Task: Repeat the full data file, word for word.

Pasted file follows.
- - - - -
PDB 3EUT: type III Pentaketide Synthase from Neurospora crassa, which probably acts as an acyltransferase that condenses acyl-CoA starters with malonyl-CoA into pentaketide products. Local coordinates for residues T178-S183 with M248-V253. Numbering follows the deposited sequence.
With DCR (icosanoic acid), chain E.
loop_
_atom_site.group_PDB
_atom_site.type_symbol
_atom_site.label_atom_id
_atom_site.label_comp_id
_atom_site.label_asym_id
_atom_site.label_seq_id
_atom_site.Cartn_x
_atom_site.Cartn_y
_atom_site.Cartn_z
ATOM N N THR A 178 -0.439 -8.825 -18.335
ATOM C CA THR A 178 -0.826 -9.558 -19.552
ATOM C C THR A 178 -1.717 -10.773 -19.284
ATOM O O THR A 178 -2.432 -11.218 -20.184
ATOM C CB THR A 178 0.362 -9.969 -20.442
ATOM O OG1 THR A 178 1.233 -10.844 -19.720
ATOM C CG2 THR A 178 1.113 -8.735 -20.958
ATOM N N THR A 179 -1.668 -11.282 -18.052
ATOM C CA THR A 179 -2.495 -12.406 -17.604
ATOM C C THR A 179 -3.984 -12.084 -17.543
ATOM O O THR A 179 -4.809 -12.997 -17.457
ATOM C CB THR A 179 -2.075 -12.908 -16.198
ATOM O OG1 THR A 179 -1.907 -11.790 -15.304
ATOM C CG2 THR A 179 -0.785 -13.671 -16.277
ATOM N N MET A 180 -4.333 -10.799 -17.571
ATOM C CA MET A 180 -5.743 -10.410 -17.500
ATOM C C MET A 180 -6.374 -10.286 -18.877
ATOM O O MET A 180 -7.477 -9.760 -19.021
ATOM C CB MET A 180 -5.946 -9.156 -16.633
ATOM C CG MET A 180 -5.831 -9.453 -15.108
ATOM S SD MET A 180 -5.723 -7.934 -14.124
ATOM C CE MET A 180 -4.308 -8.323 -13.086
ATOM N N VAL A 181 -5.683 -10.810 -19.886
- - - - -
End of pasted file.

PDB 3EUT: type III Pentaketide Synthase from Neurospora crassa, which probably acts as an acyltransferase that condenses acyl-CoA starters with malonyl-CoA into pentaketide products. Local coordinates for residues T178-S183 with M248-V253. Numbering follows the deposited sequence.
With DCR (icosanoic acid), chain E.
loop_
_atom_site.group_PDB
_atom_site.type_symbol
_atom_site.label_atom_id
_atom_site.label_comp_id
_atom_site.label_asym_id
_atom_site.label_seq_id
_atom_site.Cartn_x
_atom_site.Cartn_y
_atom_site.Cartn_z
ATOM N N THR A 178 -0.439 -8.825 -18.335
ATOM C CA THR A 178 -0.826 -9.558 -19.552
ATOM C C THR A 178 -1.717 -10.773 -19.284
ATOM O O THR A 178 -2.432 -11.218 -20.184
ATOM C CB THR A 178 0.362 -9.969 -20.442
ATOM O OG1 THR A 178 1.233 -10.844 -19.720
ATOM C CG2 THR A 178 1.113 -8.735 -20.958
ATOM N N THR A 179 -1.668 -11.282 -18.052
ATOM C CA THR A 179 -2.495 -12.406 -17.604
ATOM C C THR A 179 -3.984 -12.084 -17.543
ATOM O O THR A 179 -4.809 -12.997 -17.457
ATOM C CB THR A 179 -2.075 -12.908 -16.198
ATOM O OG1 THR A 179 -1.907 -11.790 -15.304
ATOM C CG2 THR A 179 -0.785 -13.671 -16.277
ATOM N N MET A 180 -4.333 -10.799 -17.571
ATOM C CA MET A 180 -5.743 -10.410 -17.500
ATOM C C MET A 180 -6.374 -10.286 -18.877
ATOM O O MET A 180 -7.477 -9.760 -19.021
ATOM C CB MET A 180 -5.946 -9.156 -16.633
ATOM C CG MET A 180 -5.831 -9.453 -15.108
ATOM S SD MET A 180 -5.723 -7.934 -14.124
ATOM C CE MET A 180 -4.308 -8.323 -13.086
ATOM N N VAL A 181 -5.683 -10.810 -19.886